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£3k court bill for restaurant that broke allergen rules

Curry on spoon

A West Midlands restaurant owner has been ordered to pay more than £3,000 in fines and costs after serving food that should have been peanut-free but that contained peanuts. 

The dishes served at Mozalicious in Langley, Oldbury, could have resulted in a potentially fatal reaction for someone with a peanut allergy.

Sandwell Council trading standards officers requested peanut-free meals when they visited the Indian restaurant and takeaway in Langley High Street.

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Owner Afsar Ali, aged 31, was fined at Wolverhampton Magistrates Court following an investigation and prosecution by the council’s trading standards and legal teams.

Trading standards officers visited Mozalicious along with more than 40 other restaurants during November and December 2017.

Posing as customers with peanut allergies, they requested peanut-free meals.

Subsequent laboratory analysis found the meals to dishes of butter lamb –  contained enough peanut to produce a reaction in someone with a peanut allergy which could be potentially fatal.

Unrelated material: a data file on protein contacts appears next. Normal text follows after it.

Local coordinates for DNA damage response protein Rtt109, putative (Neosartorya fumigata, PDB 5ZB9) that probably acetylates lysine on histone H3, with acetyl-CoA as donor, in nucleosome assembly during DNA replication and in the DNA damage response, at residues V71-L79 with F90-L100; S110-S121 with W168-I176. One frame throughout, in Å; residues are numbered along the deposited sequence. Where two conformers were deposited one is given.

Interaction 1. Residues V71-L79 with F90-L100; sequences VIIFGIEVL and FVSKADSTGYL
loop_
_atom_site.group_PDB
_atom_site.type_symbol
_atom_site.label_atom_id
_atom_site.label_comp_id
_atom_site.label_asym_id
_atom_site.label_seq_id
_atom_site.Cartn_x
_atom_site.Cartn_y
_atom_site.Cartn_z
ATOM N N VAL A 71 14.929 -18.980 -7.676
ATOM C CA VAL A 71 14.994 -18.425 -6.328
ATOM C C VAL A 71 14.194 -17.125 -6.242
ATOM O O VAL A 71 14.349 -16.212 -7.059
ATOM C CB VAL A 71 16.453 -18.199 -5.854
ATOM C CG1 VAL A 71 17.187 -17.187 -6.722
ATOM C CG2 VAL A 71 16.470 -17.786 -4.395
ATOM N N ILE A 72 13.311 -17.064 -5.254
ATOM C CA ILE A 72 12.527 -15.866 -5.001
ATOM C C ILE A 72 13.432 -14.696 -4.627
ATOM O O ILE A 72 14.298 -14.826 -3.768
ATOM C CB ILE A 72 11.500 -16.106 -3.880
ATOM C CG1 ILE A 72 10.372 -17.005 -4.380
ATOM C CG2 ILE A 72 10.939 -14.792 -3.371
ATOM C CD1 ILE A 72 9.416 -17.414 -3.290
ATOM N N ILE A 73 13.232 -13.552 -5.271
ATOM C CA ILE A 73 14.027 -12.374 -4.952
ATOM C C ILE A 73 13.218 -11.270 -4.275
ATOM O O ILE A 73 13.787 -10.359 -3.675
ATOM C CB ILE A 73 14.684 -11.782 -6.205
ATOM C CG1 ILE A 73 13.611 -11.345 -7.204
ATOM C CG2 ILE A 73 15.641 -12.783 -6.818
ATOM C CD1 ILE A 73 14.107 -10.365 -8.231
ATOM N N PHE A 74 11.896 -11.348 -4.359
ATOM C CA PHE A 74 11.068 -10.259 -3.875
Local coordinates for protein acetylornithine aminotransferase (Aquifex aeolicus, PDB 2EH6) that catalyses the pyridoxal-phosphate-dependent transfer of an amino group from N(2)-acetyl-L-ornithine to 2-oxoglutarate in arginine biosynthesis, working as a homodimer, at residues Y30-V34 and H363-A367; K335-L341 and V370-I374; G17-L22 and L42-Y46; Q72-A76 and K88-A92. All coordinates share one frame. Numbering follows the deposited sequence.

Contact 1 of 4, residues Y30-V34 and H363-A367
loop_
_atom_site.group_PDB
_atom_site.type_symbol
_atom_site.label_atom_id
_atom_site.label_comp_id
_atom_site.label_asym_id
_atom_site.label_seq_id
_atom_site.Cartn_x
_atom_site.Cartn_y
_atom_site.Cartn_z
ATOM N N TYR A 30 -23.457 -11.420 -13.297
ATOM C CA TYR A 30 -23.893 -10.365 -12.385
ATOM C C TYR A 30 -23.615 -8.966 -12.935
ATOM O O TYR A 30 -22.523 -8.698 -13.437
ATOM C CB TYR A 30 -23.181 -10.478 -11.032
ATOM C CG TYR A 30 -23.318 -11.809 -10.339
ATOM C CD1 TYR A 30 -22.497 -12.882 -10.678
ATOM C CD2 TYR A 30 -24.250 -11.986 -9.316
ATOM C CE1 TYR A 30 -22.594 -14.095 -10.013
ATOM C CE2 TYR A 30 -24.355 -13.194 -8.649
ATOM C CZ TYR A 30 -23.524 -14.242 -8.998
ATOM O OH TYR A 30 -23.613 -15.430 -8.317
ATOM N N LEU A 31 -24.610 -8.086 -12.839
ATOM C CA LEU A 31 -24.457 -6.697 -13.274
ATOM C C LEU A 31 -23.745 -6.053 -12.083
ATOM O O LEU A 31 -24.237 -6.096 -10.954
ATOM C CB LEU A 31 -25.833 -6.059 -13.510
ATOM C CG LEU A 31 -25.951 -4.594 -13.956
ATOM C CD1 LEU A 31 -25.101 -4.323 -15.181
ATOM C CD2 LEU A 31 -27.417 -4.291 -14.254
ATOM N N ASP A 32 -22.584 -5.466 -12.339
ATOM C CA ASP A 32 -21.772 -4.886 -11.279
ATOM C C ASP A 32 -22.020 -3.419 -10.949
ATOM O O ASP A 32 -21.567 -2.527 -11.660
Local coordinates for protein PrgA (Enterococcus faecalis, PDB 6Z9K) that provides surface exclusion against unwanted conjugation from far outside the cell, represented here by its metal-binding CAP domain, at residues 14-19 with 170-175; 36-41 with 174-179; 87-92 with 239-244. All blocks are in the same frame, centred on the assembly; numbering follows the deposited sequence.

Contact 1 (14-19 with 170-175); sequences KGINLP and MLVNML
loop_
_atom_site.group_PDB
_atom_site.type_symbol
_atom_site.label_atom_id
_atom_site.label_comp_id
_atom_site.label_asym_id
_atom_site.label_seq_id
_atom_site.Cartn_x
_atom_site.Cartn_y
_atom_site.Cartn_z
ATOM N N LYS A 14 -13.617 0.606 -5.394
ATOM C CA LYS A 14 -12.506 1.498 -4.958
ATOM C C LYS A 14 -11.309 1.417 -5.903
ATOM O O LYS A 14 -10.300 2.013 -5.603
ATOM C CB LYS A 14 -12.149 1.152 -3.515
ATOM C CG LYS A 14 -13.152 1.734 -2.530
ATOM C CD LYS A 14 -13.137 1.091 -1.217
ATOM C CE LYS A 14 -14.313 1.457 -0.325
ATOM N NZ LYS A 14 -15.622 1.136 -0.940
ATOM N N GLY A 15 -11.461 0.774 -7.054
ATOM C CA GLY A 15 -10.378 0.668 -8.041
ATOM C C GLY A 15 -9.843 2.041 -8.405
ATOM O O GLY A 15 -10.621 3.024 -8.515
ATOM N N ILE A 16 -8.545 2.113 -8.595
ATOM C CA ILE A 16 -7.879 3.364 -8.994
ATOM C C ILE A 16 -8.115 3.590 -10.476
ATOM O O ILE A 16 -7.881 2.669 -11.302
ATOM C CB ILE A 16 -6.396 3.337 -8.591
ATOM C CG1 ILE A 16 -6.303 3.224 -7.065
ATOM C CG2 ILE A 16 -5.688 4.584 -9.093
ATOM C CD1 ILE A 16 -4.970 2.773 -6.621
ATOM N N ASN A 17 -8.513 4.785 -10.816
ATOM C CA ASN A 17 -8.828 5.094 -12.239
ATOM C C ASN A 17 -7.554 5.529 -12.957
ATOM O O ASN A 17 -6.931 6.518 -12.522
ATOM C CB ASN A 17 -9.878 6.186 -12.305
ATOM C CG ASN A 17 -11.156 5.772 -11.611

Magistrates were unconvinced by Mr Ali’s claims that the officers had never requested that the meals be made without peanut and that he had done everything in his power to prevent such an incident occurring.

This was confirmed by Sandwell Council environmental health officers who were carrying out a food hygiene inspection at the same time. Their evidence showed that restaurant staff were not following strict allergen control procedures including a chef using the same spoon for nut powder, as well as for other ingredients.

Mr Ali was found guilty of providing food that was not of the quality demanded and that was unsafe. He was ordered to pay a fine and costs totalling £3,174.40.

Councillor Elaine Costigan, cabinet member for public health and protection, said: “The restaurant in this case was told on two separate occasions by the officers that the meals needed to be peanut-free. If the meals had been served to someone genuinely suffering from a peanut allergy, then the consequences could have been fatal.

“Our officers have worked hard and continue to work hard to provide all food businesses in Sandwell with information about allergen control to protect our residents and prevent incidents like this occurring. Our advice is that if a restaurant is not able to provide meals that are free of allergens them they should not offer to do so.”

Mr Ali was found guilty following a trial. He was sentenced on 28 February to a fine of £1,200 and ordered to pay £1,854.40 in costs and a victim’s surcharge of £120, making a total of £3,174.40.

Tags : AllergensCompliancecouncilprosecution
Andrew Seymour

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